The Trauma of Betrayal, Part Two: How Do You Heal from Betrayal Trauma?

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By Kristin M. Snowden, MA, LMFT

Desperately Seeking Safety

Nearly every person who experiences the trauma of sexual betrayal goes through a period of wanting to ask the betrayer a long list of questions about where, when, and how the betrayal took place. If you are a betrayed partner, you’ve likely asked things like:

  • Were there other affairs?
  • Did you love him/her?
  • When you were getting all those phone calls that I asked you about, was that your affair partner?
  • How could you do this to me?

This need to ask question after question can leave you, the betrayed partner, feeling out of control, emotionally unstable, and just plain furious. And this can shut down your partner and deter positive progress you both may have made in the healing process.

If you previously prided yourself on your emotional stability, this out-of-control questioning can be further traumatizing to you. As can the answers you get from your loved one.

So many clients ask me why they ask these painful questions. Some call this behavior “pain shopping” or “emotional cutting.” However, these questions are simply a matter of a betrayed partner desperately seeking safety. The betrayed partner has been lied to for so long and has had his/her instincts dismissed so often by his/her partner that desperately trying to find the truth is almost inevitable.

Rekindle Your Intuition and Empower Yourself

Whether you are repairing your relationship with your partner or you’re on a new path without him/her, the road to healing will be long. On average, it takes anywhere from eighteen months to three years to recover from a betrayal trauma (and that’s with help and support). There are several steps you need to take to move on from the trauma in a healthy way:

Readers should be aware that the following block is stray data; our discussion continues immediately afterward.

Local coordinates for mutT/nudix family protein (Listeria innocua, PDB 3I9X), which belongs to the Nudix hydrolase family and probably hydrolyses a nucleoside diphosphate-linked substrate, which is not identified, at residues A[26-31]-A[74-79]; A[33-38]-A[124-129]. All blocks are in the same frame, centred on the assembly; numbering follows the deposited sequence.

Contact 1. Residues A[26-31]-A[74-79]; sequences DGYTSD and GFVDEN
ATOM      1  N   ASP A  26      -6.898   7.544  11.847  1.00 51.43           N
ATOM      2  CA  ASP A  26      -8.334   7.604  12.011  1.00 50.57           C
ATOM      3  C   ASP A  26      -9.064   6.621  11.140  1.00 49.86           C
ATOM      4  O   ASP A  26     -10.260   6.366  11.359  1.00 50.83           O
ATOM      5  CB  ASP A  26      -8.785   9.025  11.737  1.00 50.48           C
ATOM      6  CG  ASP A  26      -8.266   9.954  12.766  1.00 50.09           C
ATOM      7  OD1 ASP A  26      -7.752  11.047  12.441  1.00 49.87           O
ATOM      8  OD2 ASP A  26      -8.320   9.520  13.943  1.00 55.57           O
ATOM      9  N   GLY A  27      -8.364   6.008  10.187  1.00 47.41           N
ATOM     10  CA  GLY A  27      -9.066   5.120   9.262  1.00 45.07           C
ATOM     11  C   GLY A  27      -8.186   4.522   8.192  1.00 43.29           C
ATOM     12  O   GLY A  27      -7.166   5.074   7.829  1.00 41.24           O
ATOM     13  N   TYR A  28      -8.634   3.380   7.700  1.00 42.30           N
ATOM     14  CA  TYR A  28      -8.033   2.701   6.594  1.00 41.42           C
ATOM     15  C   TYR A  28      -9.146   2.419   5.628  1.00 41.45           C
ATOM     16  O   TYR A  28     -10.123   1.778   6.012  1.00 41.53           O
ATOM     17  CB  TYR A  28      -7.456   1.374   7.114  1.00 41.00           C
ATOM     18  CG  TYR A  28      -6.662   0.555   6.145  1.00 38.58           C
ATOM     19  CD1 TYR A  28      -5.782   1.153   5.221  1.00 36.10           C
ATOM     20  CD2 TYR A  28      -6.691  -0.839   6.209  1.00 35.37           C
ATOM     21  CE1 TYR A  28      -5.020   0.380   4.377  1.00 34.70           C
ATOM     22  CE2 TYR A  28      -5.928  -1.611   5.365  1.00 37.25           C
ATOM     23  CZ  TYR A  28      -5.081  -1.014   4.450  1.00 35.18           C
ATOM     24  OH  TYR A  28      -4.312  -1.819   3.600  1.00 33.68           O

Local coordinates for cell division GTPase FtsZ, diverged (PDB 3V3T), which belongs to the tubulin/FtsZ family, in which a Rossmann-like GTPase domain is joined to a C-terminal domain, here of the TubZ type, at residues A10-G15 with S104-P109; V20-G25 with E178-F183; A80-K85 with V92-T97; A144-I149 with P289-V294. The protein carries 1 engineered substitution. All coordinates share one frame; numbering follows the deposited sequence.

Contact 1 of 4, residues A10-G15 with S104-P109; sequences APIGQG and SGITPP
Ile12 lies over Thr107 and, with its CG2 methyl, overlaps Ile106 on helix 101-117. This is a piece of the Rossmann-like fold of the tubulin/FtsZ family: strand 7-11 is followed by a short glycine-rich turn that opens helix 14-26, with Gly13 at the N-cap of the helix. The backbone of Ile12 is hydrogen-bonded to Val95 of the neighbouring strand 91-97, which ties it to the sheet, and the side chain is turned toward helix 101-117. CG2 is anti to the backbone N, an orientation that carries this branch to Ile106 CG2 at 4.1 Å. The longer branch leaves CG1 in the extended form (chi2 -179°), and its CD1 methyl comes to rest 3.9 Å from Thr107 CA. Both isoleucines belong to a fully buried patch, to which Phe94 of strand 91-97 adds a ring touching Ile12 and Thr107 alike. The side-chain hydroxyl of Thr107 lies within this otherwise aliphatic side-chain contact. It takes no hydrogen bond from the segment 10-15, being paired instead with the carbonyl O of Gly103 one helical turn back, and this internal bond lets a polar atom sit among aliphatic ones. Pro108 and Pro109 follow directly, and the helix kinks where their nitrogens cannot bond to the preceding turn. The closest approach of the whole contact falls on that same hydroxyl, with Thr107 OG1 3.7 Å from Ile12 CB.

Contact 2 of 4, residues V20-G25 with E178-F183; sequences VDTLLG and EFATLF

• Validate that the betrayal is trauma.
  • Work with a professional to find healthy coping skills and outlets for the gamut of painful emotions that follow a betrayal.
    • Do not numb, ignore, distract from, or project your emotions on to others. Your emotions need to be acknowledged and worked through.
  • Rekindle and renew your intuition and instinct.
    • Being gaslighted for several months or years can make you feel crazy. It is important that you take steps to “re-learn” how to listen to your instincts (who’s safe, who’s not), practice healthier boundaries with others, and re-establish what your values are, what your passions are, and who you are as an individual.
  • Understand that because you have experienced a form of trauma, you may also experience symptoms similar to PTSD (Post-Traumatic Stress Disorder) where:
    • Visual and other environmental triggers may quickly send you back to an unpleasant memory or experience related to when the trauma occurred (i.e., the discovery, the fallout, a memory when you realized that your partner was lying to you).
    • When this happens, it’s important for you to realize that you are taking your mind, body, and emotional response back to the moment of trauma and you will trigger a fight-or-flight emotional response in your body.
    • It’s important for you (and your partner, if he/she is around) to learn grounding techniques to help you remember that you’re experiencing a memory of the trauma, not the actual trauma, and you (and possibly your partner) are working toward healing and rebuilding safety.

If you and your partner are working together to heal from the betrayal trauma, it is extremely beneficial to seek professional help and/or support groups. Experiencing betrayal can cause extreme emotional flooding, making self-regulation difficult. When the mind and body are in a state of panic or “survival mode,” it is almost impossible to think clearly and rationally. It is important to have safe outlets in the recovery process along with defined “rules of engagement” with your partner (i.e., no discussing the affair unless you’re with your couple’s therapist).

I have seen many families recover from this devastating experience. Those that are willing to put in a great deal of work can create opportunities to heal together, growing levels of empathy, sympathy, and intimacy that were previously unattainable. However, some betrayed partners find the trauam they experienced to be stronger than their desire to stay in the relationship. Growth and healing can arise from that path, as well. Ultimately, the road to recovery is long and difficult, but you can transcend this painful crisis with the right support, guidance, and patience.

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Kristin Minto Snowden, MA, LMFT, specializes in helping individuals and couples recover and heal from addiction, depression, anxiety, trauma, loss, infidelity, and other relationship challenges. She is an adjunct therapist and educator at Avalon Malibu, a treatment center for substance abuse and mental health disorders. Previously, she helped to develop and run the Substance Abuse and Intimacy Disorder Program at Promises Malibu – a comprehensive multi-focused addiction treatment program that was the first of its kind in the world.